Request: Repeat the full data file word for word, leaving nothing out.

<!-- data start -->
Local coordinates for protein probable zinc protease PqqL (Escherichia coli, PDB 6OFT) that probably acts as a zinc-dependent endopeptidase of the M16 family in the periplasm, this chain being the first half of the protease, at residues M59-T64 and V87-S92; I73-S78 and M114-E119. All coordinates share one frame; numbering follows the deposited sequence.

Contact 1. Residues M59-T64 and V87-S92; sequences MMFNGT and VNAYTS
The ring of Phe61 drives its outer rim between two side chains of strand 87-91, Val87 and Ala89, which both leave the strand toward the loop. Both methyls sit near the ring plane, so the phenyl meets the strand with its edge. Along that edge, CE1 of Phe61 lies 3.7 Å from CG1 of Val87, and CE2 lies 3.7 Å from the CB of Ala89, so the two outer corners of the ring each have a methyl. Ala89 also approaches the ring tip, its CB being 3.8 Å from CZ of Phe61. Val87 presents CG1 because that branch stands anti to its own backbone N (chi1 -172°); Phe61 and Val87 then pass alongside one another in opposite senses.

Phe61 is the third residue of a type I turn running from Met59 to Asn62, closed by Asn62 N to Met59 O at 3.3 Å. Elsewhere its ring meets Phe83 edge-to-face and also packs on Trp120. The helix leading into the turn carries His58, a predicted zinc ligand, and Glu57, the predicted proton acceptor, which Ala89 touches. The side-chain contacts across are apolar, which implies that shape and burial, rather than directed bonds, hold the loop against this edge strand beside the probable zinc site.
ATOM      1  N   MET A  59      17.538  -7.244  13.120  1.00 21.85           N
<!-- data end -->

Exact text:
Local coordinates for protein probable zinc protease PqqL (Escherichia coli, PDB 6OFT) that probably acts as a zinc-dependent endopeptidase of the M16 family in the periplasm, this chain being the first half of the protease, at residues M59-T64 and V87-S92; I73-S78 and M114-E119. All coordinates share one frame; numbering follows the deposited sequence.

Contact 1. Residues M59-T64 and V87-S92; sequences MMFNGT and VNAYTS
The ring of Phe61 drives its outer rim between two side chains of strand 87-91, Val87 and Ala89, which both leave the strand toward the loop. Both methyls sit near the ring plane, so the phenyl meets the strand with its edge. Along that edge, CE1 of Phe61 lies 3.7 Å from CG1 of Val87, and CE2 lies 3.7 Å from the CB of Ala89, so the two outer corners of the ring each have a methyl. Ala89 also approaches the ring tip, its CB being 3.8 Å from CZ of Phe61. Val87 presents CG1 because that branch stands anti to its own backbone N (chi1 -172°); Phe61 and Val87 then pass alongside one another in opposite senses.

Phe61 is the third residue of a type I turn running from Met59 to Asn62, closed by Asn62 N to Met59 O at 3.3 Å. Elsewhere its ring meets Phe83 edge-to-face and also packs on Trp120. The helix leading into the turn carries His58, a predicted zinc ligand, and Glu57, the predicted proton acceptor, which Ala89 touches. The side-chain contacts across are apolar, which implies that shape and burial, rather than directed bonds, hold the loop against this edge strand beside the probable zinc site.
ATOM      1  N   MET A  59      17.538  -7.244  13.120  1.00 21.85           N